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Tiny Alice was first staged at the Billy Rose Theater on December 29, 1964, and it ran for 167 performances. It starred Sir John Gielgud, Irene Worth, William Hutt, Eric Berry, and John Heffernan; Alan Schneider directed. Tiny Alice provoked a fury of critical responses at its premiere, ranging from “brilliant” to “sophomoric.” Most critics, as well as the performers involved, confessed to not understanding the play and called it a metaphysical muddle. One reviewer dismissed it as a Faustian drama written by a highly endowed college student. Subsequent revivals of the work have aroused the same acrimonious response.

Albee, in introductory remarks to the published text in 1965, kept the controversy alive by writing:It has been the expressed hope of many that I would write a preface to the published text of Tiny Alice, clarifying obscure points in the play—explaining my intention, in other words. I have decided against creating such a guide because I find—after reading the play over—that I share the view of even more people: that the play is quite clear.

What is clear is that Albee did not include Tiny Alice as an important or representative work when he published Selected Plays of Edward Albee in 1987.

Despite its confusing allegorical structure, Tiny Alice has more of a plot coherence than most of Albee’s other plays. Miss Alice is the world’s richest woman; she will donate two billion dollars to the Catholic Church if the cardinal’s secretary, lay Brother Julian, will be sent to her for further instructions. Brother Julian is a strange individual, dedicated to service in the Church; however, he spent six years of his life in a mental institution. In time, Miss Alice seduces him into marriage, and that sacrament, blessed by the Church, proves to be his undoing. He discovers that Miss Alice is a sham and is the personification of Tiny Alice, who lives inside a model house that is an exact replica of the real mansion. The play ends with Julian dying, alone and abandoned by everyone as he faces death.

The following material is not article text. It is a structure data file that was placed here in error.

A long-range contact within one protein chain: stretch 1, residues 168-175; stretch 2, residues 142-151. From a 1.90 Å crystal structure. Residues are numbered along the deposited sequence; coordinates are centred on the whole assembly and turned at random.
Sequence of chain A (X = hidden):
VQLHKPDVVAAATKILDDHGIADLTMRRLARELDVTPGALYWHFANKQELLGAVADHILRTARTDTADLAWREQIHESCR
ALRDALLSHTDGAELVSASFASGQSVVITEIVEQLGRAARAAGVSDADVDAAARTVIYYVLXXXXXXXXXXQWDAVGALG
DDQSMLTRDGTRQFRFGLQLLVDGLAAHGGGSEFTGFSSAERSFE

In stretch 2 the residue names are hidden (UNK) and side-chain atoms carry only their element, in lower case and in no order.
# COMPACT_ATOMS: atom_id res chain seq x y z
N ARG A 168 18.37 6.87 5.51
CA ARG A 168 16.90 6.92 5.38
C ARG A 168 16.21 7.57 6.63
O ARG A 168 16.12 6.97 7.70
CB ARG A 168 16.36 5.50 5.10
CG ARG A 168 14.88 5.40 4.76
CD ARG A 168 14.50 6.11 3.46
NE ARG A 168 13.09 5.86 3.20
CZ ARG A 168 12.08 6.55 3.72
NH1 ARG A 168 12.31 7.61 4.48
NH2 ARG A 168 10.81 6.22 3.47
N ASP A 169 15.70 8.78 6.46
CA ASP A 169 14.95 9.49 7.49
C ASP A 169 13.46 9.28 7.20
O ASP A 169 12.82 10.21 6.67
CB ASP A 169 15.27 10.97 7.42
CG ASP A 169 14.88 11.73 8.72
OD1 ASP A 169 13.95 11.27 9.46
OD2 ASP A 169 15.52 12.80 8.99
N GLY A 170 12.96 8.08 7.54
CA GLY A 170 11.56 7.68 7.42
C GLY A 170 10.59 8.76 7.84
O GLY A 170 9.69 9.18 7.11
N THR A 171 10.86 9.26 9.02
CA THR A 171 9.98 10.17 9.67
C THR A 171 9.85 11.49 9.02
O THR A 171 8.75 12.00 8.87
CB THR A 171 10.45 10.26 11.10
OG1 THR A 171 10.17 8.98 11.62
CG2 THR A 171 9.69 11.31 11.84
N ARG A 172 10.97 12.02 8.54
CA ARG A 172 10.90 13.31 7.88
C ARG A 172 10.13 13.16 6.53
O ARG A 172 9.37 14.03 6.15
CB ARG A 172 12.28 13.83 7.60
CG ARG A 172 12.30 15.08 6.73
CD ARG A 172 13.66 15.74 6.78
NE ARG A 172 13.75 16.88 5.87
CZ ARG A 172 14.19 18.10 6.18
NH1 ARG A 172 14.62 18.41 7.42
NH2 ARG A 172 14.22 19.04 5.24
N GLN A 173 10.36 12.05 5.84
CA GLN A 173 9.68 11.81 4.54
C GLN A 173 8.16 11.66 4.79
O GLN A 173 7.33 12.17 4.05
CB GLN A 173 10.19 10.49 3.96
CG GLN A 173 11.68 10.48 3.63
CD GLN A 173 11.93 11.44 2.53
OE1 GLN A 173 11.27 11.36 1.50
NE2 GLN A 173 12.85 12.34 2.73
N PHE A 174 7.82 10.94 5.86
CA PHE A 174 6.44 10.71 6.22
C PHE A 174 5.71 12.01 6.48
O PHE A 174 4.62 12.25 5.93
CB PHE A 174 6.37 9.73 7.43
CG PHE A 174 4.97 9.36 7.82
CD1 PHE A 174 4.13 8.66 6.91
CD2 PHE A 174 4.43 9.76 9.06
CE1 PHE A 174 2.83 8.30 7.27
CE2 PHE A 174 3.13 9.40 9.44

The play is written in three acts; unlike The Zoo Story, which opens weakly and then builds in dramatic intensity, Tiny Alice has a strong first scene. It begins with the cardinal and the lawyer (church and state) crisply discussing the monetary gift to be bestowed on the Church by Miss Alice. Unfortunately, the high level of tension introduced cannot be maintained in later scenes, as they are minor characters in the play. Later the audience is introduced to Brother Julian and Miss Alice, and it is their star-crossed union that forms the centerpiece of the action.

Albee again brings in his familiar themes of aloneness, isolation, and the illusions to which people desperately cling. He also is concerned with the abandonment of one’s faith and the relationship between sexual and religious ecstasies. Brother Julian, for example, spent six years in a mental institution because his faith left him. While there, he may or may not have had a hallucinatory sexual experience with a demented woman who believed she was the Virgin Mary. Miss Alice seduces Julian through her deeds rather than with words. Near the end of the play, having rejected him, she cradles the dying Julian in a pietà embrace.

Albee doubtless meant the model with Tiny Alice inside to represent a Platonic symbol of the bright world of ideals that people carry inside their minds. For Albee, Julian’s confusion and penance at the end of the play give him absolution and a state of grace. Julian has examined his conscience, abandoned his delusions, and will make the necessary sacrifice to God and Tiny Alice. His acceptance of death finally releases Julian from a lifetime of doubt and gives him insight into himself. Albee makes it clear that Julian’s illusory faith has finally been stripped away.

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